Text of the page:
Holding the Door
I feel what guides us is what we believe to be right. I came to the conclusion that my creed is following the beliefs of leaders that have fought discrimination; to me that is what I think is right. Here is my art piece that reflects this creed:
Holding the Door
When choosing a question, I decided to answer “what is your American Creed?” because I thought there was a lot that I could learn and explore through research trying to answer the question. I started by researching Americans that lead movements for equality, like Martin Luther King, Bayard Rustin, Abraham Heschel, and Malala Yousafzai. When researching Martin Luther King, I found that he “wanted to live out the true meaning of [America’s] creed: ‘We hold these truths to be self-evident, that all men are created equal.’” (King 1963). His creed was striving to reach equality for African Americans and bringing America to treat them equally. Although America claims to treat all people equal, that is not the case. I found similar ideas with Bayard Rustin, a black lives and gay rights activist who worked with King. He “never felt any shame or guilt about his homosexuality,” and he wanted to share that pride with others like him (Dommu 2019). His creed was reaching equal treatment of gay people and ending hatred towards them. Jewish activist Abraham Heschel, who also worked with King, believed in equality of all religions. Today, women’s rights activist Malala Yousafzai believes “there should be no discrimination against languages people speak, skin color, or religion.” (Yousafzai). No matter who you are, you should have the same rights and opportunity as anyone else. Although neither Yousafzai or Heschel are from America, they have inspired many Americans to strive for equality and fight discrimination. Realizing that America has claimed to end discrimination, but allows it to continuously resonate throughout the country; I conclude that my American creed is based on the belief to fighting for equality by following the teachings of past and present American leaders.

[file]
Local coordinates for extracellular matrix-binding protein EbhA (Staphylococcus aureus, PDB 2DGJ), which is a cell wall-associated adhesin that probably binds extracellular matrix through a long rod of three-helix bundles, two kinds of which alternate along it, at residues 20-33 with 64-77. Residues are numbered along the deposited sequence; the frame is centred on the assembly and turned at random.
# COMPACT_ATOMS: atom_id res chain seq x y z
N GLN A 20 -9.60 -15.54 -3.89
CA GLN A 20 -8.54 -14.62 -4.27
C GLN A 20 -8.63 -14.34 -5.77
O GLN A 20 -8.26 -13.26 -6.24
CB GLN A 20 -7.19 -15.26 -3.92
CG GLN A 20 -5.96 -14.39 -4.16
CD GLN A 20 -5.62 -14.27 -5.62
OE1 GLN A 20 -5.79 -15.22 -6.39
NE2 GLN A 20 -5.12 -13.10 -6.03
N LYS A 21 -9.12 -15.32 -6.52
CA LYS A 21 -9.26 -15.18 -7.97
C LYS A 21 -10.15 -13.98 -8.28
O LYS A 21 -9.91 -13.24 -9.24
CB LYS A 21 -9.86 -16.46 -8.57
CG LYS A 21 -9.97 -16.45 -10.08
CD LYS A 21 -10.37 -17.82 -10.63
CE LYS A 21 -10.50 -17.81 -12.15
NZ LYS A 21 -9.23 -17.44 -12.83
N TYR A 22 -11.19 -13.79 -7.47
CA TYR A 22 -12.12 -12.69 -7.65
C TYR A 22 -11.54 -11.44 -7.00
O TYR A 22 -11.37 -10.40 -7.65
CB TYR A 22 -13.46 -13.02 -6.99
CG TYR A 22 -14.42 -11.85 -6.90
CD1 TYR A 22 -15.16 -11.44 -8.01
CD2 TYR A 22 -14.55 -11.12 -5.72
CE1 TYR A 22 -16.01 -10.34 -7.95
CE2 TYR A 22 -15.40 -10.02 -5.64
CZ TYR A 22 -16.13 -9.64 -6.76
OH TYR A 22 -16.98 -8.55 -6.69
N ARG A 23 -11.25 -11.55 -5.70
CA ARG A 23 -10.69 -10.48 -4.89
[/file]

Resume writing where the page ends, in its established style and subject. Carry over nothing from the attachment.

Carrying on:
To reflect this in my artwork, I decided I needed to depict the American leaders and the symbols of what they represent. I drew the wall to represent discrimination and segregation of the minorities I researched --- African-Americans, LGBT members, women, and Muslims and Jews --- from the generic strait, white, Christian male. It was an inspiration from President Donald Trump’s Mexico Wall and the Berlin Wall, which also symbolize division and segregation. I showed the four leaders holding doors open to represent them trying to the integrate the people on both side of the wall. I drew myself leading the walk to the other side of the wall to show my creed of following the teachings of these leaders to end discrimination and strive for equality. On the wall, there are messages about how equal America is, representing how America claims to be that way, but they are the ones that built the wall in the first place. The torn pieces of flag are meant to make it appear like the American flag --- its symbol of freedom and equality --- was ripped away, revealing what America is truly like. The title, “Holding the Door” encompasses the idea of integration and reaching equality; letting all people be where they chose and let them be equal.
Dommu, Rose. “Bayard Rustin Was Almost Considered Too Gay to Work with MLK.” Out, 9 Jan. 2019, www.out.com/news-opinion/2019/1/09/bayard-rustin-was-considered-too-gay-work-mlk.
King, Martin Luther. “I Have a Dream.” "I Have a Dream...", National Archives. 1963, www.archives.gov/files/press/exhibits/dream-speech.pdf.
The Editors of Encyclopaedia Britannica. “Abraham Joshua Heschel.” Encyclopædia Britannica, Encyclopædia Britannica, Inc. 1 Jan. 2019, www.britannica.com/biography/Abraham-Joshua-Heschel.
Yousafzai, Malala. “Malala's Story | Malala Fund.” Malala's Story | Malala Fund, Malala Fund. 2018, www.malala.org/malalas-story.